Sudan arrests 3 coup critics as pressure mounts on military

By SAMY MAGDY

CAIRO (AP) — Sudanese security forces detained three prominent pro-democracy figures overnight, their relatives and other activists said Wednesday, as internal and international pressure mounted on the country’s military following its coup.

The arrests came as protests denouncing Monday’s takeover continued in the capital of Khartoum and elsewhere, and many businesses shut in response to calls for strikes. The coup threatens to halt Sudan’s fitful transition to democracy, which began after the 2019 ouster of long-time ruler Omar al-Bashir in a popular uprising.

Groups of protesters — in some places, dozens, in others, hundreds — set up barricades of stones on main roads throughout the day. Security forces waded in, chasing demonstrators and dismantling the barriers.

“It looks like a hit and run process, they remove, and we build,” said activist Nazim Sirag.

Activists said some protesters were shot and wounded, though they did not have exact figures. Security forces confronting protesters have killed at least six people since Monday and wounded over 140 others, many in critical condition, according to physicians with the Sudan Doctors’ Committee.

Prominent rights defender Tahani Abbas said the pro-democracy movement would continue street protests despite the crackdown.

“We are frustrated,” she said, “but we have no other option but the street.”

The coup came after weeks of mounting tensions between military and civilian leaders over the course and pace of Sudan’s moves toward democracy.

The African Union suspended Sudan — an expected move typically taken in the wake of coups. The AU Peace and Security Council said in a tweet Wednesday that the suspension would remain in place “until the effective restoration of the civilian-led Transitional Authority,” as the deposed government was known.

The AU plans to send a mission to Sudan to hold talks with rival parties.

German Foreign Minister Heiko Maas, meanwhile, called the military’s takeover a “catastrophic development,” warning that it would have “severe consequences” for Sudan’s recent efforts to reintegrate into the international community after nearly three decades of isolation under al-Bashir.

“It is putting the country in a perilous situation and is calling the Sudan’s democratic and peaceful future … into question,” he said in a statement Tuesday.

Following widespread international condemnation, the military allowed deposed Prime Minister Abdalla Hamdok and his wife to return home on Tuesday night. Hamdok, a former U.N. economist, was detained along with other government officials when the military seized power.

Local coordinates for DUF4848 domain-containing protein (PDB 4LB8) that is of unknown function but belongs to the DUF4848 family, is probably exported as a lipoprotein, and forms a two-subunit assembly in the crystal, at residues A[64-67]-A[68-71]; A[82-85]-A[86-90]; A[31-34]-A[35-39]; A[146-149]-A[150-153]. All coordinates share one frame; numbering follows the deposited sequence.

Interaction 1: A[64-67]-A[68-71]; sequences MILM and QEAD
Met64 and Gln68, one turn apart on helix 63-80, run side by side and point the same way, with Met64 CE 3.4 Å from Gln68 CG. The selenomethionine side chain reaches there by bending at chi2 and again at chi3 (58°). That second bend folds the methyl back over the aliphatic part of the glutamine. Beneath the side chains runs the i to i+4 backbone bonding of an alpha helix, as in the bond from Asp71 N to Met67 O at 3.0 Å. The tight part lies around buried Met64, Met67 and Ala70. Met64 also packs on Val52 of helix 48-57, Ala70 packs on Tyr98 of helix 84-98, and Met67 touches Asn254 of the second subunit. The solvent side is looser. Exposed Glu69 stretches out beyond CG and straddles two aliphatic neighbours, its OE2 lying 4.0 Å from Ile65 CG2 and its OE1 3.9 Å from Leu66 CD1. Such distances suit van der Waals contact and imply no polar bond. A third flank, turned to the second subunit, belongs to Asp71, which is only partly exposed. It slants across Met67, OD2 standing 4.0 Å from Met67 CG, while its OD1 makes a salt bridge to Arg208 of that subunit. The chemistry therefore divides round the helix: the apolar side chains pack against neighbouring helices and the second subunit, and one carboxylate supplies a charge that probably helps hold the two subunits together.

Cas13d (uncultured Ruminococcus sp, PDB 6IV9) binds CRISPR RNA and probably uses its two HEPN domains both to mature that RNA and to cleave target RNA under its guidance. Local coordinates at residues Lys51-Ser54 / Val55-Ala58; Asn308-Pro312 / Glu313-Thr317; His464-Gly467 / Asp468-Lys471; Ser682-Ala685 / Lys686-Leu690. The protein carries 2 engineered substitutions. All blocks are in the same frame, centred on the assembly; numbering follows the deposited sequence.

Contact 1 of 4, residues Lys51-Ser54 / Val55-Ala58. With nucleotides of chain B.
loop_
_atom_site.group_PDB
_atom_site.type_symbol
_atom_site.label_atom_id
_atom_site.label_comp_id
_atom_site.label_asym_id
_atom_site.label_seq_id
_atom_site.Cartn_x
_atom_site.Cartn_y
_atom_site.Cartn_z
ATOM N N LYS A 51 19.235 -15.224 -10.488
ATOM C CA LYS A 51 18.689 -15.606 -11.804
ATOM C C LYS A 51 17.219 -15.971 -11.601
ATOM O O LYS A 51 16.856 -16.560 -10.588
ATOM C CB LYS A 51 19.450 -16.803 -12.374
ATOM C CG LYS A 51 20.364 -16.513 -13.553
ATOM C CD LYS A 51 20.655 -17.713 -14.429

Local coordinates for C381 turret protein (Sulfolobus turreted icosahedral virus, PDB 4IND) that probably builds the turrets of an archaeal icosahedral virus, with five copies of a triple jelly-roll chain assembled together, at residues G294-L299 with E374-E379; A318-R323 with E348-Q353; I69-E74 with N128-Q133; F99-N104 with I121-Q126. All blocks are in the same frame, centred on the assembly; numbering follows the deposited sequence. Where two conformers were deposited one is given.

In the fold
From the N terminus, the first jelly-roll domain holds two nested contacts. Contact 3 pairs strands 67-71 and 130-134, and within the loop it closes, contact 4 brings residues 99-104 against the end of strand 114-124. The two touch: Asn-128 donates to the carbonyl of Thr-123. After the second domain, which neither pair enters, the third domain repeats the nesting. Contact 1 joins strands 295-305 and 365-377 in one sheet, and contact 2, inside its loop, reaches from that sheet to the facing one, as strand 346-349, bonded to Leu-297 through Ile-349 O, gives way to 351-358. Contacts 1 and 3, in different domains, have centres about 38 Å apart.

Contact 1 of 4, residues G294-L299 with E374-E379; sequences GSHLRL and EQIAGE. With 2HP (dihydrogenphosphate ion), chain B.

Several Western embassies in Khartoum said Wednesday they will continue to recognize Hamdok and his Cabinet as “the constitutional leaders of the transitional government” of Sudan.

In a joint statement, the embassies of the European Union, the U.S., the U.K., France and several other European countries called for the release of other detained officials and for talks between the military and the pro-democracy movement.

The general leading the coup, Abdel-Fattah Burhan, has pledged to hold elections, as planned, in July 2023, and to appoint a technocrat government in the meantime.

But critics doubt the military is serious about eventually ceding control, noting that the coup came just weeks before Burhan was supposed to hand over the leadership of the top ruling body, the Sovereign Council, to a civilian. The council, which was made up of both civilian and military leaders but led by a general, was the ultimate authority in the country, while Hamdok’s transitional government ran day-to-day affairs. Both were dissolved in the coup.

The activists taken overnight were Ismail al-Taj, a leader of the Sudanese Professionals’ Association, the group at the forefront of the protests that brought down al-Bashir; Sediq al-Sadiq al-Mahdi, a leader in Sudan’s largest political party, known as Umma and brother of Foreign Minister Mariam al-Mahdi; and Khalid al-Silaik, a former media adviser to the prime minister.

The three have been outspoken critics of the military takeover — and have called for protests against the move. Already, tens of thousands of Sudanese have taken to the streets, and activists are planning a mass demonstration on Saturday.

Al-Silaik was detained moments after he gave an interview to broadcaster Al-Jazeera, according to his wife, Marwa Kamel. In the interview, he criticized the military’s takeover, calling Hamdok and his government the legitimate administration of Sudan.

“What Gen. Burhan did is a complete coup. … People will respond to this in the coming days,” al-Silaik said.

Activists Nazim Siraj and Nazik Awad and the Umma party confirmed the arrests of the other two figures.

When Burhan dissolved the Sovereign Council and the transitional government on Monday, he alleged that the military was forced to step in to prevent the country from sliding into civil war. But he had repeatedly warned he wanted to delay the transition to civilian leadership of the council.

Meanwhile, flights in and out of Khartoum’s international airport were scheduled to resume Wednesday, a day after the country’s Civil Aviation Authority said they would be suspended until Oct. 30.

People burn tires during a protest a day after the military seized power Khartoum, Sudan, Tuesday, Oct. 26, 2021. The takeover came after weeks of mounting tensions between military and civilian leaders over the course and the pace of Sudan’s transition to democracy. (AP Photo/Marwan Ali)

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